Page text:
career coach

5 Ways You Are Killing Your Sales Deals

1.
Not selling the solution
People and companies buy things only in an attempt to
solve a problem. There is NO exception to this rule.
When salespeople spend too much time on the offer, the
product or the much talked about value add, and forget to
focus on ensuring the that you can solve the problem.
This typically results in presentations that are too long and
prices that are too low. The real problem your customer is
trying to solve is o\en missed by the enthusiast sales
person that is excited simply to demonstrate their
product.
Focus on finding the dominant problem or problems the
customer would most like to solve by seeing you. You
might ask, “If I could magically solve two or three
recurring issues for you with this what would they be?”
Then incorporate how your product and the company can
solve the most important and maybe two or three other
recurring problems your client is trying to solve.
People close when they are hopefully confident their
problems can be solved.

 

2.
Missing Buying Signals
I have seen salespeople so invested in their product
presentation and so dependent on their slideshow they
are no longer aware of vital buying signals.
Remind yourself to be present during your presentation. I
am sure you invested a lot of Qme in your presentation—
whether it is a slideshow, flip chart, conference call, Skype
or whatever the case—and probably is one of the best in
the history of presentations, but the customer’s vital
buying signs are more important than your presentation.
Don’t neglect buying signals during your presentation. And
don’t get so automatic with your presentation that you
are just delivering it.
Have a great presentation prepared but pay attention to
what is important – the signs from everyone in the room
that is a decision maker or influencer. Ask a lot of
questions and get involvement and always look for
opportunists to close early.

3.
Refuse to Ask Hard Questions
It is my experience that sales people miss opportunists to
build trust because they are unwilling to ask hard
questions. This either comes from naivety or a lack of
proper training. Real closers have real communication
with their clients.
I was on a sales call with one of my top people and while
he was presenter to the group I sensed that the decision
maker wasn’t buying the presentation.
I interrupted, “you don’t believe a word of what he is
saying, do you?” The client started laughing and said that
was exactly what he was thinking.
Ask hard questions: “How do you feel about our pricing?”
“How do you feel about our terms?” “Why would you do
business with me when you have done it with our
competitor for so long?”
Also when you ask questions make sure you get them
answered. If you don’t get the answers to the hard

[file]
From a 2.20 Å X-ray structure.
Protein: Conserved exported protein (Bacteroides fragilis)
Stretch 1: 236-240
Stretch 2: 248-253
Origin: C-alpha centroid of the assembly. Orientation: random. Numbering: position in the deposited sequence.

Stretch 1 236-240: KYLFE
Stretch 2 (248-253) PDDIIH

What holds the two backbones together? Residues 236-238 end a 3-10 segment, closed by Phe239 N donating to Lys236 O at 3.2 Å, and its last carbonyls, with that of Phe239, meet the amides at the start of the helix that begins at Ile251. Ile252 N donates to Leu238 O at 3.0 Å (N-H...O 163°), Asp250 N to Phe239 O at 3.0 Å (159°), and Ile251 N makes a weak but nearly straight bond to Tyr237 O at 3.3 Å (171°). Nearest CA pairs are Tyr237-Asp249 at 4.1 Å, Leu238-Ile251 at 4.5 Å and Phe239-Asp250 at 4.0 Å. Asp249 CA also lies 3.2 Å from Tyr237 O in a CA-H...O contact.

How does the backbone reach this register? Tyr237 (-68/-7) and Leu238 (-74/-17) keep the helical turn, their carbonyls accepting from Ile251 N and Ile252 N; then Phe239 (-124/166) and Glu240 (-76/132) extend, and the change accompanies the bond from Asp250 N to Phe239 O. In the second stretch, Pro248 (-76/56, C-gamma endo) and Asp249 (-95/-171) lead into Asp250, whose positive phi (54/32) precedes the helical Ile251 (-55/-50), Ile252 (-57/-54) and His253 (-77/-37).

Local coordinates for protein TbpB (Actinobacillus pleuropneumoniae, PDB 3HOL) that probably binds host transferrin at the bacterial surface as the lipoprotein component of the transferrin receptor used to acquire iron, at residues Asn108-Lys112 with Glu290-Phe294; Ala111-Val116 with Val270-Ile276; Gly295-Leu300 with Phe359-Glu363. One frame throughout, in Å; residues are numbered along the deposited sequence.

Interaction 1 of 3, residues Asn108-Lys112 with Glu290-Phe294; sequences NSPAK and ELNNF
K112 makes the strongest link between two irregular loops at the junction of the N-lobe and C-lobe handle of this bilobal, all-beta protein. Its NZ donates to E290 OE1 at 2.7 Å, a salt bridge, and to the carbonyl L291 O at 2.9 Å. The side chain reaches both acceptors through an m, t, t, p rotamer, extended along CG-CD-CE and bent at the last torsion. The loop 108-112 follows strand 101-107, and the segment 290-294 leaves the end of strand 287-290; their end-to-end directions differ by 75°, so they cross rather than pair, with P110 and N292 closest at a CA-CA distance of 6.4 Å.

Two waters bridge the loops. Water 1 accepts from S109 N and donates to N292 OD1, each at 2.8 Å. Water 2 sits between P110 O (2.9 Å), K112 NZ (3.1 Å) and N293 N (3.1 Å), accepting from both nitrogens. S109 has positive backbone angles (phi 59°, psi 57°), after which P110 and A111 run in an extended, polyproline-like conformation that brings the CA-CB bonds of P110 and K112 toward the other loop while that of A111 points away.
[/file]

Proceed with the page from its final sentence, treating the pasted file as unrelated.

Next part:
questions you will find yourself not closing deals and not
knowing why.

4.
Believing Price Will Solve Problems
No one buys a price, ever!
I have been in sales my entire adult life and have been
tricked by thousands of buyers who said “price is the only
issue.”
Your buyer is obsessed with price, always demanding your
lowest price, and claims that price and budget are their
most important concerns. Despite all this energy your
customer invests in trying to sell you this idea—it’s
ridiculous.
Every buyer will pay a higher price. The same customer
that gets you to a lower price returns to the marketplace
and continues to spend the same money they told you
was so important.
To perfect this skill and close the price-obsessed buyer
takes a commitment to and assortment of advanced
closes.

5.
Presenter Without the Intention to Close
When I start a presentation I make it clear to the prospect
that my intention is to have the product or service being
used by the client this week.
“Thanks for your your time today, my goal is to have my
product to your company by the end of this week.”
The customer usually then tells me they have no intention
of doing anything that quickly, at which point I simply say,
“I understand. I just wanted you to know my intention.”
You have to present with confidence, not arrogance, and
set the stage early showing that you know your product
can solve their problems. Open with your intention to
close the deal. Be transparent and obvious about what it is
you hope to accomplish.

Leave a Reply

Fill in your details below or click an icon to log in:

WordPress.com Logo

You are commenting using your WordPress.com account. Log Out /  Change )

Google photo

You are commenting using your Google account. Log Out /  Change )

Twitter picture

You are commenting using your Twitter account. Log Out /  Change )

Facebook photo

You are commenting using your Facebook account. Log Out /  Change )

Connecting to %s

%d bloggers like this: